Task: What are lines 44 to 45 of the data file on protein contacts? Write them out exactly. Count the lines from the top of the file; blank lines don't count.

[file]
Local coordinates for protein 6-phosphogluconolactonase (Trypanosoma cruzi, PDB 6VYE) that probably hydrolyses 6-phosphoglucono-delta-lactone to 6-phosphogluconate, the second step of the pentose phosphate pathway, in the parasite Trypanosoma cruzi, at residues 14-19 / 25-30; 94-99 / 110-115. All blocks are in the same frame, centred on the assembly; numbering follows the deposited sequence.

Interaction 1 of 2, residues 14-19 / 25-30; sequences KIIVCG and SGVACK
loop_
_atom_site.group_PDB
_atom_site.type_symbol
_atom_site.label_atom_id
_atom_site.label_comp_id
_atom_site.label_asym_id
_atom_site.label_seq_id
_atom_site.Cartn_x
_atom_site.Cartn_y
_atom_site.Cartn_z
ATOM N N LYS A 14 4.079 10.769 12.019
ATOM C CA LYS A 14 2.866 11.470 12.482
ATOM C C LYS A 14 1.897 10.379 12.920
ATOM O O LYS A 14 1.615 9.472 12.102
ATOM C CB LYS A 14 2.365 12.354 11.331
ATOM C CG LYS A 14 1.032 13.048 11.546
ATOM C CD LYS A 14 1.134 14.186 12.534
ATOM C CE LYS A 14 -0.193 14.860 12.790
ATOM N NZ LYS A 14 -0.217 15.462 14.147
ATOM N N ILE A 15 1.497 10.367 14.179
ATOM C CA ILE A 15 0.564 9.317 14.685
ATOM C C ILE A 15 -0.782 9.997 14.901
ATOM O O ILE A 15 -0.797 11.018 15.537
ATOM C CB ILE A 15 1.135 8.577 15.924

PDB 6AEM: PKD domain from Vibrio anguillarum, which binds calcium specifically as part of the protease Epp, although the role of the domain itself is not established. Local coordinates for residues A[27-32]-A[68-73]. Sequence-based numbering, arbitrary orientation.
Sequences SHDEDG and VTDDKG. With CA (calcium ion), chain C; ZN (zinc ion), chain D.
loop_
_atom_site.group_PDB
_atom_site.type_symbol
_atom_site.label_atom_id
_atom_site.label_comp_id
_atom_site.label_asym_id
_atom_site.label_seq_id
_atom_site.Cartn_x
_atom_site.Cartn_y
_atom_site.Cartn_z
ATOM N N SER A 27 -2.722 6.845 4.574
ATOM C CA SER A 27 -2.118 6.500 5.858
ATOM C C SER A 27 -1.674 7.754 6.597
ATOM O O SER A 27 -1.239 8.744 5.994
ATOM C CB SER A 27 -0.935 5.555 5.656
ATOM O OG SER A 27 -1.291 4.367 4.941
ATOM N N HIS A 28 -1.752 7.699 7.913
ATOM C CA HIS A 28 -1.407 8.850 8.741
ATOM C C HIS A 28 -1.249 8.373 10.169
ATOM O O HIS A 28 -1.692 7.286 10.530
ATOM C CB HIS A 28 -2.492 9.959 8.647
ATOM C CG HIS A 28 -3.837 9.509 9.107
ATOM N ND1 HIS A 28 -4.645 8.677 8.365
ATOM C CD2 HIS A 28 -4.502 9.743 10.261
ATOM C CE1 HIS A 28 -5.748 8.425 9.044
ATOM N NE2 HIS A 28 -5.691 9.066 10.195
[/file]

ATOM O OG SER A 27 -1.291 4.367 4.941
ATOM N N HIS A 28 -1.752 7.699 7.913